Last Updated Jan 14, 2011 1:03 PM EST
Smartphones are already essentially laptops
On its own, the Atrix is a typical touchscreen-based Google (GOOG) Android phone. The big hook here is the laptop shell. As The New York Times David Pogue says:
[T]he twist is the accompanying laptop. It's beautiful - like a black MacBook Air - incredibly sleek, thin and light (2.4 pounds). But it has no processor, storage or memory of its own. Instead, you snap the phone into the laptop. You don't have to shut anything down or enter any special mode. It's like putting the brain into Frankenstein's monster. Suddenly, whatever was on the phone's screen now fills the laptop's screen, giving you much more real estate, plus a trackpad and full keyboard. You can attach an external hard drive and mouse, if you like. The phone provides the processor, memory, Internet connection and, of course, all your photos, videos, music and files.
The docking system idea isn't a new one. Nearly two decades ago Ergo released the Moby Brick (no, seriously), a portable computer with a 486 processor. The Moby Brick could be plugged into a standing dock that turned it into a standard desktop PC.
While the now-obscure Moby Brick failed in the marketplace (its $6000 retail price didn't help), modern devices like the Atrix are far more likely to succeed. Smartphones are not only already popular, they're extremely powerful. For instance, the Atrix is expected to launch with a dual-core NVIDIA Tegra 2 processor, 16 GB of storage, and 4G speeds. The phone is powerful enough to function as a laptop, particularly for the average consumer's needs.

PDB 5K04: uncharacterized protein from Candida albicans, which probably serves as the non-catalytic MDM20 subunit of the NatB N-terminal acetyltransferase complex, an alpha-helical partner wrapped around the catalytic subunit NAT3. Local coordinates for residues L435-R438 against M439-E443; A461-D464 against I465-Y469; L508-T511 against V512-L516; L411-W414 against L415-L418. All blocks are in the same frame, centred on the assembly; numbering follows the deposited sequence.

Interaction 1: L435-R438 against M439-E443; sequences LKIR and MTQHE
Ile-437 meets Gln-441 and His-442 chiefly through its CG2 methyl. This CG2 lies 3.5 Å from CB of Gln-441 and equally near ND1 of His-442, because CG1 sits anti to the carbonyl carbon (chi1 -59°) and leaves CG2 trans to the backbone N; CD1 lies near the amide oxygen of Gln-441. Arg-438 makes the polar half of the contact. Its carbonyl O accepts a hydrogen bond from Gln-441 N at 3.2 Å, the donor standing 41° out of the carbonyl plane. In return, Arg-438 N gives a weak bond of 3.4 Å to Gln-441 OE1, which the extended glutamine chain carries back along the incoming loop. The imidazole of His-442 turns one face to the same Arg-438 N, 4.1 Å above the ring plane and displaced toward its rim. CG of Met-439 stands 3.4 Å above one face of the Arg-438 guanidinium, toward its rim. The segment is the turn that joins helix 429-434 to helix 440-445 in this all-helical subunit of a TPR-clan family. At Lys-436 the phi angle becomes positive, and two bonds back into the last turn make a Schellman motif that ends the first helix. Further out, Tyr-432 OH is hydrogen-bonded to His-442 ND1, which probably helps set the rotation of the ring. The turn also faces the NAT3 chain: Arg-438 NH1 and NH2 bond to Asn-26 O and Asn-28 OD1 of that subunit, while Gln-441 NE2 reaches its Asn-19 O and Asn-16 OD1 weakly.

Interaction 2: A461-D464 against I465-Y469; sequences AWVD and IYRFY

Traditional computers are following the mobile lead
The line between smartphones and traditional computers has been getting awfully blurry, particularly over the past year:
- Apple (APPL) initially created the virtual Apple App Store to sell virtual software for its mobile device, the iPhone, but this month successfully launched the virtual Mac App Store to sell virtual software for its Mac home computers
- Twitter and other major websites are designing their websites first for tablets and smartphones, and then taking the aesthetic and applying it to the laptop or home computer version of the websites
- My BNET colleague Dave Johnson called 2010 "The Year Of The Cloud", and the explosion of virtual media management services like Box and Dropbox make it as easy as ever to create, edit, and share content virtually between cell phones and traditional computers
As Pogue puts it, "[the Atrix] is a very clever idea. Now you don't need two copies of everything."
Things will get even blurrier as computer manufacturers aggressively share their technology across home, portable, and mobile phone units. Microsoft (MSFT) is expected to add its XBox 360 Kinect motion software to tablets, laptops, and home PCs, and, according to BNET's Erik Sherman, Apple may well drop the Mac brand altogether in light of the iPad's runaway success.
As devices like Atrix become more commonplace, consumers will begin to see their smartphones as the portable computers they truly are. Software companies, in turn, will need to support software on both big screens and small. And computer makers may just have to brace themselves for the loss in laptop and home PC sales.
Photo courtesy of Motorola